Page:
Cathy Cox

Sunday, Advent 3 December 11, 2022
Isaiah 35:1-10, Psalm 146, James 5:7-10, Matthew 11:2-11

Anathea Porter-Young, professor of NT at Duke Divinity School has written a profound and beautiful reflection on this passage. Most of what I want to say today comes directly from her commentary.

“They will rejoice.”
This is the first word of Isaiah’s vision in Chapter 35 and it is the focus of the entire passage.
The time is the future – but no time is specified.
The place is named clearly and specifically: it is the wilderness.
This detail is not incidental. It locates God’s promise within every human lack, every loneliness, and every desolation – It locates God’s promise within a complex history of slavery and redemption, failure and faith. “

“Wilderness” in the Bible has many meanings – It is a place of flight and freedom, as in the Exodus. But it is dangerous: there is no water, deadly animals dwell there, crops do not grow, it is easy to get lost.

And yet, it is in the wilderness that God’s people learned to trust – It is there that God guarded and cared for God’s people, fed them, gave them improbable water, and guided them safely.

Isaiah’s wilderness sings: 35:1-2 – It will bloom – it will shout for joy –

“The prophet declares the joy of an earth wrung dry – wilderness, dry land, desert – and then shows us the reason: a profusion of blooms, shoots of new growth budding toward fruit. Earth’s joyful response swells into an echoing chorus celebrating the gidt of life. This dry earth will be given glory and splendor, visible manifestations of creaturely fruitfulness and abundance, even as God’s own glory and splendor, the visible manifestations of divine sovereign power, are revealed. And the God whose glory they will see, declares the prophet, is OUR God.”

But then the focus on the future turns to the present.
And now the focus shifts from dry land to weak and frightened people, form green growth to courage and strength. Isaiah gave a vision. But now he gives the audience – Israel, for sure – but also each of us -and all of us together.
Now Isaiah gives to us – as to discouraged and suffering Israel, a commission.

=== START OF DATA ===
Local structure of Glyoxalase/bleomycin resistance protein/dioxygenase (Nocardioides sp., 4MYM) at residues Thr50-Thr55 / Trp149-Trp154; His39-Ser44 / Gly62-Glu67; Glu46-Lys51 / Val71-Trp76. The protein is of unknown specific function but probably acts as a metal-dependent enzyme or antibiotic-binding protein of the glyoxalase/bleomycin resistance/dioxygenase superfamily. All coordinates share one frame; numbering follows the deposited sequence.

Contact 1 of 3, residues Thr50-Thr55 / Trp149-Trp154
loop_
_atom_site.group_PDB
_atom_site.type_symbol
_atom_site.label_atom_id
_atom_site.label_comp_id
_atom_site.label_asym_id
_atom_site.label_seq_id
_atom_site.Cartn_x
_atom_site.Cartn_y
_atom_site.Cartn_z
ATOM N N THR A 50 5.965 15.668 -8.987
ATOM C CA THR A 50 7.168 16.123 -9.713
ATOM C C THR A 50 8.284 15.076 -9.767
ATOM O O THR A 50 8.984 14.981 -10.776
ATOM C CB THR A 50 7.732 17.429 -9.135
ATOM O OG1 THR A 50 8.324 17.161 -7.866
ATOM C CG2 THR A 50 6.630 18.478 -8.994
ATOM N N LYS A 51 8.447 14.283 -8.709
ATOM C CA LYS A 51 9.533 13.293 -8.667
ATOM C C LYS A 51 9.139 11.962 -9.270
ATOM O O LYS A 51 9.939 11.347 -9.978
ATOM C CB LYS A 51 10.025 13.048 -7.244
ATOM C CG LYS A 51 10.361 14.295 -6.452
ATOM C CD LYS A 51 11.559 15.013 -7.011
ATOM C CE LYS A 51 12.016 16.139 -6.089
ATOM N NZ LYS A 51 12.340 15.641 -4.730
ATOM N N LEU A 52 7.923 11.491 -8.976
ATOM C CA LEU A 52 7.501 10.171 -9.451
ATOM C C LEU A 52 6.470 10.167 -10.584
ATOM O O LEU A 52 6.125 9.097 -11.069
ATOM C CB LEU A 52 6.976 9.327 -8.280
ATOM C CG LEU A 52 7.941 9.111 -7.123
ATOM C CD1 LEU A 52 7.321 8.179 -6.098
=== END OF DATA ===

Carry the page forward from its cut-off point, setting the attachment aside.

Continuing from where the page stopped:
“The prophet shows us a pair of hands that have grown weak…They can hold nothing and no longer do the work they were made to do. ‘Make them strong.’
The prophet shows us a pair of knees that give way to staggering and stumbling… ‘Make them firm.’
The prophets shows us people whose hearts and minds are racing, gripped by anxiety. Tell them, says Isaiah, ‘Be strong, do not fear.’
And the prophet gives us a reason…If you open your eyes and look, you will see that right here is your God. (v4)”

God is here. God will come. – God will come and save you. (v4)

And when God comes, “the eyes of the blind will be opened, and the ears of the deaf will be opened. Then a lame man will leap like the stag and the silent man’s tongue will shout, because waters will break open in the wilderness and streams in the desert.”

“God’s coming transforms every inability into ability, and every lack into miraculous abundance. God’s coming brings the capacity to see and hear to those whose senses are starving for light and sound…atrophied muscles grow strong and limber…They are for nothing but for the gratuitous expression of joy in what God can do and what God has done. The man who could not walk will have strength in his legs to walk. But he won’t walk. He will jump. He will leap and bound like a fool for God. The man who couldn’t speak will find himself able to talk. But he won’t talk., He will shout and sing, He will praise God at the top of his lungs.”

“There, in the place that was once wilderness, once a place of wandering, will be a raised road. There will be no more wandering – and no more danger. The people God has redeemed will walk on it, and they will turn and come home…as they walk homeward, upon their head like a canopy, a garland, or a crown, will be joy not bounded by time. Rejoicing and gladness will meet them on the road Sorrow and sighing will flee away.”

Now look at the passage from Matthew.
See what Jesus said in response to John’s question.
In Him is the desert turned to a watered spring and in him weakness is turned to strength – and in Him we walk and return home safely –

Reflect on this today and all this week as you go about your work; as you live with stress and maybe sorrow; as you struggle to find hope and gladness in the dark places of your own life, in your own wilderness.

Advent invites us to trust God in whatever wilderness we find ourselves. To see even our wilderness as a place of watered springs. And to leap and shout and sing. And together we walk home.



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